Making due allowance for legendary amplification, the estuary had an outlet for its waters where the present gap is. During the early 19th century, Pearl Harbor was not used for large ships due to its shallow entrance; the interest of United States in the Hawaiian Islands grew as a result of its whaling and trading activity in the Pacific. As early as 1820, an "Agent of the United States for Commerce and Seamen" was appointed to look after American business in the Port of Honolulu; these commercial ties to the American continent were accompanied by the work of the American Board of Commissioners for Foreign Missions. American missionaries and their families became an integral part of the Hawaiian political body. Throughout the 1820s and 1830s, many American warships visited Honolulu. In most cases, the commanding officers carried letters from the U. S. Government giving advice on governmental affairs and of the relations of the island nation with foreign powers. In 1841, the newspaper Polynesian, printed in Honolulu, advocated that the U.
S. establish a naval base in Hawaii for protection of American citizens engaged in the whaling industry. The British Hawaiian Minister of Foreign Affairs Robert Crichton Wyllie, remarked in 1840 that "... my opinion is that the tide of events rushes on to annexation to the United States." From the conclusion of the Civil War, to the purchase of Alaska, to the increased importance of the Pacific states, the projected trade with countries in Asia and the desire for a duty-free market for Hawaiian staples, Hawaiian trade expanded. In 1865, the North Pacific Squadron was formed to embrace Hawaii. Lackawanna in the following year was assigned to cruise among the islands, "a locality of great and increasing interest and importance." This vessel surveyed the Northwestern Hawaiian Islands toward Japan. As a result, the United States claimed Midway Island; the Secretary of the Navy was able to write in his annual report of 1868, that in November 1867, 42 American flags flew over whaleships and merchant vessels in Honolulu to only six of other nations.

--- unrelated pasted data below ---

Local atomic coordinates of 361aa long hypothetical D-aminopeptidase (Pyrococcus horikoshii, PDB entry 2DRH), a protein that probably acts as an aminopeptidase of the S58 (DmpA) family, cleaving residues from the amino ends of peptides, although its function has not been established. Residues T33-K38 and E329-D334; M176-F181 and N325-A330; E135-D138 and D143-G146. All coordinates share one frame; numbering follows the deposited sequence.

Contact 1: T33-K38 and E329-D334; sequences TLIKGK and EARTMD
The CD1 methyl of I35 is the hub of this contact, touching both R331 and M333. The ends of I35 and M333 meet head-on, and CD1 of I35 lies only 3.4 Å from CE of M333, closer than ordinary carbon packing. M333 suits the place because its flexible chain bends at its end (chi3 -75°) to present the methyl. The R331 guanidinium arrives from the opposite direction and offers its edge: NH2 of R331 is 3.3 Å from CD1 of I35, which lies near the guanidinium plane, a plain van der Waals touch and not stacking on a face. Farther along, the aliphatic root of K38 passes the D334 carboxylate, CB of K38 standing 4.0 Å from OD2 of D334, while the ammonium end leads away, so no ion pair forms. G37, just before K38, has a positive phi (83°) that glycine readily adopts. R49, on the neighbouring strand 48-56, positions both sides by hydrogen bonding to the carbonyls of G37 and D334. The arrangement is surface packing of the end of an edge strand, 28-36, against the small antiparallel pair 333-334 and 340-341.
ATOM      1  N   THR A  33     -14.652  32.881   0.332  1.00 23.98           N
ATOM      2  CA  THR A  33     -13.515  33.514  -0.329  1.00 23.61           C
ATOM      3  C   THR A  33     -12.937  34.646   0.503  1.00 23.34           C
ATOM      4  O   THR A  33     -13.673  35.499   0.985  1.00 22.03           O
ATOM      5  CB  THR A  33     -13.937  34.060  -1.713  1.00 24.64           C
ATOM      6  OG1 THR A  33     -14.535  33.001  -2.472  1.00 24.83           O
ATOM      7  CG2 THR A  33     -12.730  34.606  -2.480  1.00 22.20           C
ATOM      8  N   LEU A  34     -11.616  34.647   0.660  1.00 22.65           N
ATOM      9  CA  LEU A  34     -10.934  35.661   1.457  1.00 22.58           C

This increased activity caused the permanent assignment of at least one warship to Hawaiian waters. It praised Midway Island as possessing a harbor surpassing Honolulu's. In the following year, Congress approved an appropriation of $50,000 on March 1, 1869, to deepen the approaches to this harbor. After 1868, when the Commander of the Pacific Fleet visited the islands to look after American interests, naval officers played an important role in internal affairs, they served as arbitrators in business disputes, negotiators of trade agreements and defenders of law and order. Periodic voyages among the islands and to the mainland aboard U. S. warships were arranged for members of the Hawaiian royal family and important island government officials. When King Lunalilo died in 1873, negotiations were underway for the cession of Pearl Harbor as a port for the duty-free export of sugar to the U. S. With the election of King Kalākaua in March 1874, riots prompted landing of sailors from USS Tuscarora and Portsmouth.
The British warship, HMS Tenedos landed a token force. During the reign of King Kalākaua the United States was granted exclusive rights to enter Pearl Harbor and to establish "a coaling and repair station." Although this treaty continued in force until August 1898, the U. S. did not fortify Pearl Harbor as a naval base. As it had for 60 years, the shallow entrance constituted a formidable barrier against the use of the deep protected waters of the inner harbor; the United States and the Hawaiian Kingdom signed the Reciprocity Treaty of 1875 as supplemented by Convention on December 6, 1884, the Reciprocity Treaty was made by James Carter and ratified it in 1887. On January 20, 1887, the United States Senate allowed the Navy to exclusive right to maintain a coaling and repair station at Pearl Harbor.. The Spanish–American War of 1898 and the desire for the United States to have a permanent presence in the Pacific both contributed to the decision. Following the overthrow of the Hawaiian Kingdom, the United States Navy established a base on the island in 1899.
On December 7, 1941, the base was attacked by the Imperial Japanese Navy airplanes and midget submarines, causing the American entry into World War II. One of the main reasons that Pearl Harbor happened was because the United States had major communication breakdowns among several branches of the U. S. armed services and departments of the U. S. government. This led to the surprise Japanese attack at the Hawai